A few centuries ago, the Spanish Navy sailed the seas with one of the most powerful fleets in existence. One ship in that fleet was the San Jose, a three-masted, 62-gun galleon that made regular voyages from Peru to Spain, carrying precious metals and gems. She was usually protected by a fleet of warships during the long journey home laden with cargo.
In 1708, however, Spain was locked in battle with England in the War of the Spanish Succession, and the San Jose’s protection squad was delayed. So, she set out alone and ultimately to her doom. Four English warships attacked the San Jose, sending the ship, her roughly 600-person crew, and her cargo of gems and precious metals to the ocean floor.
The exact location of the shipwreck was lost, and more than 300 years passed before the Woods Hole Oceanographic Institution (WHOI) confirmed it had located the San Jose off the coast of Colombia in November 2015.
Under authorization from the Maritime Archaeology Consultants (MAC), Switzerland AG, and the Colombian Government, WHOI used an autonomous underwater vehicle to survey the area off Colombia’s Baru Peninsula where the San Jose was located more than 600 meters below the ocean’s surface.
“The San Jose discovery carries considerable cultural and historical significance for the Colombian government and people because of the ship’s treasure of cultural and historical artifacts and the clues they may provide about Europe’s economic, social, and political climate in the early 18th century,” WHOI said in a press release on the discovery. “The Colombian Government plans to build a museum and world-class conservation laboratory to preserve and publicly display the wreck’s contents, including cannons, ceramics, and other artifacts.”
There was only one problem. Someone else had claimed to discover the wreckage of the San Jose nearly 30 years before WHOI’s announcement, sowing confusion over who owns the galleon and its cargo—worth an estimated $17 billion—and who is responsible for its protection.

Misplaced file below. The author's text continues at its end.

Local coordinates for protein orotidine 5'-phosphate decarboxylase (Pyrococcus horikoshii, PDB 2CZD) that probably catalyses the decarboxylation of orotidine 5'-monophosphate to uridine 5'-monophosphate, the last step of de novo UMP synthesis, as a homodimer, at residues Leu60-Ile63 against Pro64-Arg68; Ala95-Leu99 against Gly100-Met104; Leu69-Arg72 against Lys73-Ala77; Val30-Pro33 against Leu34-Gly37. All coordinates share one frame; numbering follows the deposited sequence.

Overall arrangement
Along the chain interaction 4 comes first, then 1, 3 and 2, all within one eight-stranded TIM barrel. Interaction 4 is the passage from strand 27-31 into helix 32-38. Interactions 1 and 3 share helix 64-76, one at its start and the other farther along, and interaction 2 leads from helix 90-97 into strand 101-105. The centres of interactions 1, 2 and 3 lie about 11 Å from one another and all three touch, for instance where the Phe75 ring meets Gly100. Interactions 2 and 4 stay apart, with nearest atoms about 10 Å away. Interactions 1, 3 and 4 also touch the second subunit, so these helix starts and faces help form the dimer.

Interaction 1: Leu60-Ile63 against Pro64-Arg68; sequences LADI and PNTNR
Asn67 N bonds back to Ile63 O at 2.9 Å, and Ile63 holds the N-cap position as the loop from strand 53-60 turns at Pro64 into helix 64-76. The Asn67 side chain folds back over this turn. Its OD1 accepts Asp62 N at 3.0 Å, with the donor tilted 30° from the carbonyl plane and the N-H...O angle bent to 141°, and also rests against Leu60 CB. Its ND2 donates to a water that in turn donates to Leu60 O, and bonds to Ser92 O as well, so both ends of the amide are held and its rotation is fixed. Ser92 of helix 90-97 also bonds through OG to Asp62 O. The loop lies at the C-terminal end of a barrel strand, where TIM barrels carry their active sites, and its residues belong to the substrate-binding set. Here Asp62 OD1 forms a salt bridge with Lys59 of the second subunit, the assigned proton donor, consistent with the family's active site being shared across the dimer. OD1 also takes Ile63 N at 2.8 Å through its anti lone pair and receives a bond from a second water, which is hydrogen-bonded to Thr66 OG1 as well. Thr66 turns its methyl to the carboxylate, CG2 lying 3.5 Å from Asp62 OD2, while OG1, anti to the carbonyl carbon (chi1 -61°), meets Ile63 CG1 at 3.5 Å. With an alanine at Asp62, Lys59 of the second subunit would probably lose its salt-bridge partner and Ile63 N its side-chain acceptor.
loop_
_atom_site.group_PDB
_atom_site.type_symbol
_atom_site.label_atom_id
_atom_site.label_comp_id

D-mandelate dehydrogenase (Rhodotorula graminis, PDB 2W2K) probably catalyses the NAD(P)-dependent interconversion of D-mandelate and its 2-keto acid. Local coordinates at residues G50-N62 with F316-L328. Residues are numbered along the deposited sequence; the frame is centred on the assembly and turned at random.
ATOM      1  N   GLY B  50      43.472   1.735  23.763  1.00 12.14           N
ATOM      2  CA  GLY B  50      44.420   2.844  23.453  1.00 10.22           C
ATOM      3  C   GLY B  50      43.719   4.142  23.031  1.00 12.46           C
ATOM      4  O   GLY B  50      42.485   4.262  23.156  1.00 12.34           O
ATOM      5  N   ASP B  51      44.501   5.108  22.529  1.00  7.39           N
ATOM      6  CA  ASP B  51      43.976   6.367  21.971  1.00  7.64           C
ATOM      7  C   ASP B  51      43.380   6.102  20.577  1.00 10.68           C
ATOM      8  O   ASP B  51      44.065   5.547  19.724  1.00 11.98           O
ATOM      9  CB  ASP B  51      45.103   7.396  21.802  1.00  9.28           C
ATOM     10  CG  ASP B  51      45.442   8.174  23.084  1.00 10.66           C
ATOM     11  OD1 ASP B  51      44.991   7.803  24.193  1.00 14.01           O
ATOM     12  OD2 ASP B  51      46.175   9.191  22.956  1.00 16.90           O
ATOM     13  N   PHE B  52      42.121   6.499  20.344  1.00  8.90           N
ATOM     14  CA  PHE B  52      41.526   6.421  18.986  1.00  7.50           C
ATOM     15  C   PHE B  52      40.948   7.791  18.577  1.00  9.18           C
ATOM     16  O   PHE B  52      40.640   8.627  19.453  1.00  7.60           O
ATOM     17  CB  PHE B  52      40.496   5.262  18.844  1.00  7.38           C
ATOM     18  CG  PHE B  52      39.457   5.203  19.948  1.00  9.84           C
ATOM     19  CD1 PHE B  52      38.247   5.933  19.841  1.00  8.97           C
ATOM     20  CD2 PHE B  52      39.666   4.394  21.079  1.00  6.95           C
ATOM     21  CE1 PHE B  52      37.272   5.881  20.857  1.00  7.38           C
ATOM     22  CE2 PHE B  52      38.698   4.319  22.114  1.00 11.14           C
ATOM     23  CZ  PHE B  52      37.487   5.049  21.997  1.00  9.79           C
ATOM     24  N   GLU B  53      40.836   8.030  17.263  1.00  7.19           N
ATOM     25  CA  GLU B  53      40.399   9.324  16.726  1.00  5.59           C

Before WHOI entered the scene in the 2000s, Colombia’s Dirección General Marítima authorized the Glocca Mora Company (GMC) in 1980 to search for shipwrecks off the country’s coast.
GMC located what it thought was the wreckage of the San Jose in 1981, and Colombia agreed to give the company 35 percent of the treasure recovered from the site. Three years later, GMC assigned its rights to the treasure to Sea Search Armada (SSA), an American salvage company.
“Colombia, however, refused to sign a written contract with SSA and denied SSA permission to perform full salvage operations at the San Jose site,” according to a civil court case filed in the United States against Colombia. “Soon thereafter, the Colombian Parliament passed a law giving Colombia all rights to treasure recovered from the San Jose site, thereby extinguishing any rights SSA had. Under the new law, SSA would be entitled only to a 5 percent finder’s fee, which would be taxed at a rate of 45 percent.”
SSA filed suit against Colombia in 1989, challenging the constitutionality of the law change. After decades in the court system, the Supreme Court of Colombia upheld a lower court ruling in 2007 that Colombia and SSA were entitled to equal shares of the San Jose’s treasure—50 percent.
However, Colombia maintained that the site SSA identified as where the San Jose was located was not accurate—eliminating any stake SSA had in the galleon. And to prove its point, Colombia hired WHOI to locate the current site in question in 2015. This launched another legal battle between SSA and Colombia over ownership of the San Jose’s contents.
In April 2019, the Superior Tribunal of Barranquilla issued an embargo on salvaging of the San Jose site while the claims to ownership are worked out in the court system. In addition to SSA’s and Colombia’s claims, Spain has also claimed it has rights to the ship.
Spain argues that the San Jose “is a military vessel and therefore is still Spanish property under the terms of a United Nations treaty, of which Colombia is not a signatory,” Reuters reports. “Spain has also said that 570 of its citizens are contained within the wreck and should be respected.”